Some people have boundless energy and stamina. Those who don't, due to disability, find it difficult to explain their energy levels and have to deal with people who think they're lazy. And that's where spoons come in.
What is "spoon theory"?
It's a quirky and easy to understand way of explaining how much energy you have left.
A growing number of people with stamina difficulties, such as those with ME, fibromyalgia, Ehlers Danlos syndrome and mental health problems, use spoons to quantify how they are feeling on a given day. It's not really possible to measure energy levels scientifically but this unit of measurement - numbers of spoons - is a fun explainer.
How does cutlery come into it?
Christine Miserandino came up with the idea in 2003. She has lupus and, when describing her predicament to a close friend in a cafe, grabbed some nearby spoons as props.
They counted out 12 spoons and Miserandino explained that daily tasks such as eating breakfast cost her at least one of those spoons, and showering used up two.
Who's using spoon theory now?
The term snowballed on the internet and since Miserandino blogged about her spoons in 2010, her Facebook page has gained more than 58,000 likes and upwards of 10,000 people have added a supportive Twitter ribbon or Twibbon (a picture of a silver teaspoon) to their profile picture.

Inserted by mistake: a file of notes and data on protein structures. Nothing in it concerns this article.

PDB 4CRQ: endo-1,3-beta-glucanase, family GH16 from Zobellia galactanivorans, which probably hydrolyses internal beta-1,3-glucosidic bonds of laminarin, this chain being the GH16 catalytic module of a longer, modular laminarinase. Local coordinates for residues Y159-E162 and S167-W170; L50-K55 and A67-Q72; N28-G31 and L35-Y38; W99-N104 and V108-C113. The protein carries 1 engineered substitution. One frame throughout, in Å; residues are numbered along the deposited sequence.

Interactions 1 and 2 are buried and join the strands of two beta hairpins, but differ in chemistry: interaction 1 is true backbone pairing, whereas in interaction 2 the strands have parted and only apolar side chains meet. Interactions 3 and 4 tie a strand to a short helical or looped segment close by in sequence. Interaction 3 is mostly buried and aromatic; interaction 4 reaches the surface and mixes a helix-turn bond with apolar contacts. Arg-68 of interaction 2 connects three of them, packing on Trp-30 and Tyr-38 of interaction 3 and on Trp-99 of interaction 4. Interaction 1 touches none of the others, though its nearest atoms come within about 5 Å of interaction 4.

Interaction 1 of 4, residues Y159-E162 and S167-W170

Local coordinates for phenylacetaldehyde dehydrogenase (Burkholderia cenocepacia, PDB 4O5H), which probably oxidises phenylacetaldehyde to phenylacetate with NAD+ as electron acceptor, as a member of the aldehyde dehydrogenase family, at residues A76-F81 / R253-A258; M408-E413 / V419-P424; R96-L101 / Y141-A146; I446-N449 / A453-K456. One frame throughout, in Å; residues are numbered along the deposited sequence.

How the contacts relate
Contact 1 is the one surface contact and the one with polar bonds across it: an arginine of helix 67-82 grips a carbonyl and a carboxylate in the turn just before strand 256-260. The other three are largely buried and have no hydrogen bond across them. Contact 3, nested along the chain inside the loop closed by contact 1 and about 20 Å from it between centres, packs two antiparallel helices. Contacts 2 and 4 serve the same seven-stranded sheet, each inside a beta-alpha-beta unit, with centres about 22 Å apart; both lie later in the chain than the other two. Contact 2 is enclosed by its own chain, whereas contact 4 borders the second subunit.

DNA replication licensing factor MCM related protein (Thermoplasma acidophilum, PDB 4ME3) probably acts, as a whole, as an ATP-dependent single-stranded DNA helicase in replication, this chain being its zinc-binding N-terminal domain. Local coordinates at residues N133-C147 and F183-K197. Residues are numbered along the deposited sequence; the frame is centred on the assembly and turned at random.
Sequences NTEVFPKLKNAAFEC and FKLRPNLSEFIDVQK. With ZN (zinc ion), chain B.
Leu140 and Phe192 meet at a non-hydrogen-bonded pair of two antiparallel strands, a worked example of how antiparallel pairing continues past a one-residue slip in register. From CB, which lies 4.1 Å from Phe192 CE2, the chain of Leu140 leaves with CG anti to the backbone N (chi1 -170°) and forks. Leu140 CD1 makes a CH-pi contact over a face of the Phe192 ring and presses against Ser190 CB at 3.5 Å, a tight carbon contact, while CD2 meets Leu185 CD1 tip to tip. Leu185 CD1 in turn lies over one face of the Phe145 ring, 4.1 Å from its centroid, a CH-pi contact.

Does it do more than explain energy levels?
It is something people now identify themselves with and have built a community around. The word "spoons" has started to crop up in the everyday language of people with stamina problems - and it's getting creative.
People who use the spoon theory call themselves spoonies.
You might hear someone say they're running low on spoons.
And if spoonies use up more energy than they really have, and get excessively exhausted as a result, it's known as getting into "spoon deficit". Miserandino has what she calls a "scheduled crash landing" in these situations, a rest period to get over non-standard events such as weddings or hospital trips.
She says her days are about pacing herself and deciding in advance which tasks are worth "sacrificing a spoon" for.
She has a tattoo of her daughter Olivia's baby spoon coiled around her wrist. She had it done to remind her to prioritise her tasks, to ask herself: "Is it important to put away laundry with the energy I have, or to spend time with Olivia and read her a story?"
When a photo of the tattoo was posted on Miserandino's blog, more than 100 people responded with pictures of their own spoonie body art. Seventy-five of them appeared on this video posted on YouTube.
Can I join in?
The #spoonie Twitter hashtag is being used by those who want to reach out to each other and be understood. If you tweet about your dwindling energy levels, why not tag it?